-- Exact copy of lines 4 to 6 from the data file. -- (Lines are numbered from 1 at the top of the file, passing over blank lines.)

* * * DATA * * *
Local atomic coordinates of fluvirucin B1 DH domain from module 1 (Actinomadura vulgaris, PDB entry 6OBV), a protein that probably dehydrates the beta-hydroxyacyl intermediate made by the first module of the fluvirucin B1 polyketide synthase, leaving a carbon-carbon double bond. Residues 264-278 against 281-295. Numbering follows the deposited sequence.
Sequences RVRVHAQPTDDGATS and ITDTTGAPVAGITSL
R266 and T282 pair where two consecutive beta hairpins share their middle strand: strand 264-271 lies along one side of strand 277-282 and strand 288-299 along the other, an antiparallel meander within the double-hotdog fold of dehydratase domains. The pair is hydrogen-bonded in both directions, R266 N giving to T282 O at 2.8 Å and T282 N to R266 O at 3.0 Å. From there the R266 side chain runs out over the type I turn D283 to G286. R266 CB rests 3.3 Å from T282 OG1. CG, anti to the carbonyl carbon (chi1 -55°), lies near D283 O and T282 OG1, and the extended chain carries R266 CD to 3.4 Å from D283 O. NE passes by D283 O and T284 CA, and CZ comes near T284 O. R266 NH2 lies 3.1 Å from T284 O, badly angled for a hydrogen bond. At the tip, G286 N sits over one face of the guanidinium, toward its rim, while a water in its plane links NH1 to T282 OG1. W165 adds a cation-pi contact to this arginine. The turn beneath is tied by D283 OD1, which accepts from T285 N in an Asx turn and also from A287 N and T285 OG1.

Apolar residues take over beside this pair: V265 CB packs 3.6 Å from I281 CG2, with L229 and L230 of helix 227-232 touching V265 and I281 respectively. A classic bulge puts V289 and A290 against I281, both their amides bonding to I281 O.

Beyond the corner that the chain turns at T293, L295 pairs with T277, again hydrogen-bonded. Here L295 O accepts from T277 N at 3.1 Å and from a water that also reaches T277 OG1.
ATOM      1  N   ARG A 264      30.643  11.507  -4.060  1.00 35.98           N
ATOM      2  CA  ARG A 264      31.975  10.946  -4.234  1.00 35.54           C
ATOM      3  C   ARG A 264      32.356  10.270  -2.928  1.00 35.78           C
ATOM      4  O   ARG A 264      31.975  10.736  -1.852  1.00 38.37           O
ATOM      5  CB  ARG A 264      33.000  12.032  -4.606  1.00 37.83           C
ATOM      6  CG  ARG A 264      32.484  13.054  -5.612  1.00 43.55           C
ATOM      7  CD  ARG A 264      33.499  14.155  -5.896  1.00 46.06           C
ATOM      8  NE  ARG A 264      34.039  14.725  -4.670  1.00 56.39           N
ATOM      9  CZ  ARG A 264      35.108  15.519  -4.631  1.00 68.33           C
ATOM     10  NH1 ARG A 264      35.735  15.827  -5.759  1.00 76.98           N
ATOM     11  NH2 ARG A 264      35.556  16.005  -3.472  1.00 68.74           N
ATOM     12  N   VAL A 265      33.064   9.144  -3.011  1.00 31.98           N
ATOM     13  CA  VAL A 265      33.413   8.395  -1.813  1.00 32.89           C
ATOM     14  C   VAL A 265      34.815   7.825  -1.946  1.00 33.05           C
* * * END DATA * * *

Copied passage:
Apolar residues take over beside this pair: V265 CB packs 3.6 Å from I281 CG2, with L229 and L230 of helix 227-232 touching V265 and I281 respectively. A classic bulge puts V289 and A290 against I281, both their amides bonding to I281 O.

Beyond the corner that the chain turns at T293, L295 pairs with T277, again hydrogen-bonded. Here L295 O accepts from T277 N at 3.1 Å and from a water that also reaches T277 OG1.
ATOM      1  N   ARG A 264      30.643  11.507  -4.060  1.00 35.98           N